There are a lot of good books available for people interested in Yemen. Below is a not-remotely-exhaustive selection of the ones we have enjoyed.
For an introduction to the country we recommend Tim Mackintosh-Smith's Travels in Dictionary Land. A Patrick Leigh-Fermor for the twenty-first century, he's a great writer with a deep knowledge and love for the country. Learned but good-humoured, this book is the edited highlights of his first twenty years here (it also includes a number of Arabic learning tips).
Then there are the classic writers from the colonial heyday: Henry de Monfreid, gentleman of fortune, Freya Stark, the last of the romantic travellers, and Wilfred Thesiger, old-school explorer. These are seriously good books.
The Hostage, written by one of Yemen's top novelists, is set in 1940s Yemen during the Imamate and paints a fascinating picture of this mysterious period. As a bonus, the English translation comes with two excellent introductory essays, one of which was written by YCMES Visiting Professor Prof Robert Burrowes.
The various guidebooks are a few years out of date and not very long - Lonely Planet, for example, only gives the country a few pages at the back of its Oman and UAE guide - and the best by a long way is written in German. They just about do the job, though, especially when augmented with things like this restaurant guide to Sana'a, and we are on hand to give you any up-to-date and detailed advice you might need on top of what they provide.
There are also a few English-language newspapers in Yemen, and their websites feature up-to-date news.
There are a number of good works that can give you a slightly more rigorous introduction to the Middle East and Islam. It is obviously interesting to read the Qur'an, but the following are also useful:
We, however, are interested in Yemen. Top of every reading list for any course on the country, with good reason, is A History of Modern Yemen by YCMES board member Paul Dresch. Although it has been criticised for its somewhat northern perspective (all anthropologists were based in the North when he was here doing his research), the book does what it says on the tin and to a very high level.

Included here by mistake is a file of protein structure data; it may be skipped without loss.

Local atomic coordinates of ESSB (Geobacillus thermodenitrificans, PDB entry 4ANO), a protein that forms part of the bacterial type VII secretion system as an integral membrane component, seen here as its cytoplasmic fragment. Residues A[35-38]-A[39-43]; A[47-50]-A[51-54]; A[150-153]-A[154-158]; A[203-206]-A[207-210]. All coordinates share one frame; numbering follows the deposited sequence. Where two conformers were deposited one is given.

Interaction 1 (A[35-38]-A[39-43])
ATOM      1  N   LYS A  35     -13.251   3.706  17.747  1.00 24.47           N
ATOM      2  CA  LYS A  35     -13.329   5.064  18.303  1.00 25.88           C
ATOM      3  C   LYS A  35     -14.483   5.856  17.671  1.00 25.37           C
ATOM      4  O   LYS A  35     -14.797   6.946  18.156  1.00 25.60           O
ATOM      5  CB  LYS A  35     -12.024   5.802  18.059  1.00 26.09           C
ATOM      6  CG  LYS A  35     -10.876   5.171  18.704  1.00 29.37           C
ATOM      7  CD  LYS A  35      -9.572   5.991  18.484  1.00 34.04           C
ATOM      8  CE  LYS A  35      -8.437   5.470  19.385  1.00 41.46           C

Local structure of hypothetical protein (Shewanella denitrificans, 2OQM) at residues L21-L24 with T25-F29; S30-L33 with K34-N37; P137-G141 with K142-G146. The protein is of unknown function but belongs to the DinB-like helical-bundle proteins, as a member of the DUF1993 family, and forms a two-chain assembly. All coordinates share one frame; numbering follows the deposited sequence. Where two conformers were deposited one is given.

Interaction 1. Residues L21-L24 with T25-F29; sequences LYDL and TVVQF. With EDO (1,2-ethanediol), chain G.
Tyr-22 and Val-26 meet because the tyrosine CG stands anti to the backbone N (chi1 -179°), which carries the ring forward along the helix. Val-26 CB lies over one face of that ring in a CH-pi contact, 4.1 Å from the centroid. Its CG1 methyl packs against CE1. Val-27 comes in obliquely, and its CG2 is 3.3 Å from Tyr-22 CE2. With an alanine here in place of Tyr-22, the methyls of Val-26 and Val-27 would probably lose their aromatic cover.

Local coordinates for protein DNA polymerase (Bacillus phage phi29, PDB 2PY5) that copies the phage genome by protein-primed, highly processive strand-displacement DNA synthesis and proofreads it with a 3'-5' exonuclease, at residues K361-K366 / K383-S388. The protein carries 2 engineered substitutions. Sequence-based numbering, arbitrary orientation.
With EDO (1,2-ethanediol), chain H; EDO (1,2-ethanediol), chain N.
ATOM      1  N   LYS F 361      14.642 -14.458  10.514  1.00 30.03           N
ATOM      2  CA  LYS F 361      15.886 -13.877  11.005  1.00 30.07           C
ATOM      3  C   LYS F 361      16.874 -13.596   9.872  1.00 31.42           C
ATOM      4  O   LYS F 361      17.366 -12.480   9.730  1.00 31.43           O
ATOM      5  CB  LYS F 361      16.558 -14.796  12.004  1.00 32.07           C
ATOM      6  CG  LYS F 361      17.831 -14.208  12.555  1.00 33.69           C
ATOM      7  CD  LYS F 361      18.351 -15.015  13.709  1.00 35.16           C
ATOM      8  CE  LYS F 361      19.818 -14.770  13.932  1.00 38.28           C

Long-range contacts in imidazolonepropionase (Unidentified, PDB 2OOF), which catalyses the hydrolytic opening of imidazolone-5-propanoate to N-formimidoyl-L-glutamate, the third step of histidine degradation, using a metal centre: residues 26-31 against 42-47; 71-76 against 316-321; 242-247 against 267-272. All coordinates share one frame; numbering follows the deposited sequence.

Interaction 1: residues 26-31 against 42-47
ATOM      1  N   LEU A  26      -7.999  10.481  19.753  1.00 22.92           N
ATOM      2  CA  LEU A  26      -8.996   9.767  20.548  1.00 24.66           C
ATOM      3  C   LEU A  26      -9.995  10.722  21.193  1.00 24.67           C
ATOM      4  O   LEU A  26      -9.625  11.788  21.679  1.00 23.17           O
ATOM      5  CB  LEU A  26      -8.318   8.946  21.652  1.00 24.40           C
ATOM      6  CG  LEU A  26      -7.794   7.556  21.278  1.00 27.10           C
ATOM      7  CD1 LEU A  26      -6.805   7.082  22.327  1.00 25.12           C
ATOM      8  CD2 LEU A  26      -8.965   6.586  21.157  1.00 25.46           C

For those interested in the politics and development of Yemen, the following, including works by YCMES board member Dr Shelagh Weir and YCMES Visiting Professor Prof Robert Burrowes, should come next. The most up-to-date academic survey of Yemeni politics is Yemen into the Twenty-First Century, but it suffers from having been put together before the Arab Spring.
The following online sources go some way to addressing the two year gap from 2011 to the present. A better way of addressing this gap, of course, is to attend our Politics of Yemen course this summer.
Qat, the mildly narcotic leaf that you will see being chewed by almost everyone, is an important part of the political process, and the following articles (if you have access to them) ground the habit in Yemeni national identity and history. Wedeen looks more at elite chews, while Varisco wrote his article pre-unification and therefore focuses on North Yemen.
In fact, there are a lot of good books on the country's anthropology, a subject we are very keen on since our academic dean is Harvard anthropologist Prof Steven Caton. He has written widely on the subject – Yemen Chronicle is particularly good – and so have YCMES visiting professor Prof Thomas B Stevenson and a number of other prominent academics.
For a specific and encyclopaedic investigation of Sana'a, this one is excellent, although since only 2,000 copies were printed it is not easy to track down [NEWSFLASH: They're reprinting it!]:
Obviously there is a lot more than this. YCMES has an extensive library, and if that is not big enough then we suggest visiting the American Institute of Yemeni Studies, whose new facilities in Sana'a include their own library. If you would like any further reading suggestions, or reading lists for our Middle Eastern Studies courses, please get in touch. Along, however, with this Al-Bab list of books, this Al-Bab list of articles and chapters, and our Anthropology and Politics course syllabi, the following are also useful: